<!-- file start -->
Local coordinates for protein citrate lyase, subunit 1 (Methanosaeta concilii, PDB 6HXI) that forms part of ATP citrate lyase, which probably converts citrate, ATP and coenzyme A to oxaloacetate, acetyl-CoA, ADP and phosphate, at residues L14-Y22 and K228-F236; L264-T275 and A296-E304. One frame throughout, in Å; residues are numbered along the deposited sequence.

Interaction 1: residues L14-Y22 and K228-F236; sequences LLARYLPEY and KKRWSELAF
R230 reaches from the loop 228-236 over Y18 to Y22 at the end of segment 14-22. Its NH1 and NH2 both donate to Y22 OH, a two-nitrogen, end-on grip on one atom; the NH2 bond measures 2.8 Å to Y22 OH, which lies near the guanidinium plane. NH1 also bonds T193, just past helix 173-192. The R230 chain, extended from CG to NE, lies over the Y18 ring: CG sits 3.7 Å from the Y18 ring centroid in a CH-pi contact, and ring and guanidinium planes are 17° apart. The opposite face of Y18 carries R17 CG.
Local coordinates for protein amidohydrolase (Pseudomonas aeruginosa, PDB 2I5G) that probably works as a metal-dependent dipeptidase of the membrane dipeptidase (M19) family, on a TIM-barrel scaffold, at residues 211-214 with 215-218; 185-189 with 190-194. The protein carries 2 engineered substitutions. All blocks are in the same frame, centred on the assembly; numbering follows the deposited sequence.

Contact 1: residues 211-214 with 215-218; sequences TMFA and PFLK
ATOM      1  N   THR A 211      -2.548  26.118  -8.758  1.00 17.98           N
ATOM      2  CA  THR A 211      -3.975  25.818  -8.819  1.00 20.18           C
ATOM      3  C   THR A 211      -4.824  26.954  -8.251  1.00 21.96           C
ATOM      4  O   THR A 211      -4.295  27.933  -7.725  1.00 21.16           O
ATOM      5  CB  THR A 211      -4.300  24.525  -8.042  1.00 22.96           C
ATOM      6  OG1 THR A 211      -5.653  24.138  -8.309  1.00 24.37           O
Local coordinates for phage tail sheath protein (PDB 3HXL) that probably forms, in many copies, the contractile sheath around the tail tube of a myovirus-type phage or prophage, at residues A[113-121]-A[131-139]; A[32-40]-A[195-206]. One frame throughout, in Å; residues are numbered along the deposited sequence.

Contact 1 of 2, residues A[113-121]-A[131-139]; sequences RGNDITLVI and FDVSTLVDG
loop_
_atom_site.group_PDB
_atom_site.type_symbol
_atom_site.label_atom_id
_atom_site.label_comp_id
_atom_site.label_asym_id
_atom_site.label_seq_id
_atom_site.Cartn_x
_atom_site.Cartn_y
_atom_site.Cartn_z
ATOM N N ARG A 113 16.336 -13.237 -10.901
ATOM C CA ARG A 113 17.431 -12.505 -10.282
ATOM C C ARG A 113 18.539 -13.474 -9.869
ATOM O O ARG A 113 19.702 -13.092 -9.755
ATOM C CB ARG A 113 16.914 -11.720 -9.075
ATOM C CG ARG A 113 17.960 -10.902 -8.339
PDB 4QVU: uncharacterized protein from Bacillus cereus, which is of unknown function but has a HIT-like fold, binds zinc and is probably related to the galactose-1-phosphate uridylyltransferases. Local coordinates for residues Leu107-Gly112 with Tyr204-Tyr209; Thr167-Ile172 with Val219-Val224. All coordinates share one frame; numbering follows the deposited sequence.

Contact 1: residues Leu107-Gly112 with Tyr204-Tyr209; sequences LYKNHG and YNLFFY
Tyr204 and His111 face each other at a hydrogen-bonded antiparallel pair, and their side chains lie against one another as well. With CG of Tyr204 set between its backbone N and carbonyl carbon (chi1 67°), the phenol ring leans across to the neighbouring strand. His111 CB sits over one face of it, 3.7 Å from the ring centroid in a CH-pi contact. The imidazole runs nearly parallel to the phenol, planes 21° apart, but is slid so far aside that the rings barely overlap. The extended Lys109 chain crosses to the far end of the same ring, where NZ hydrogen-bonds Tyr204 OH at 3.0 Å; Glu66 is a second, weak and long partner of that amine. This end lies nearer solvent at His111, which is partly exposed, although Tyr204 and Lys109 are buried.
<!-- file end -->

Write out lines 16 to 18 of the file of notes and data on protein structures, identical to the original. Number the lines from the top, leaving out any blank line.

_atom_site.type_symbol
_atom_site.label_atom_id
_atom_site.label_comp_id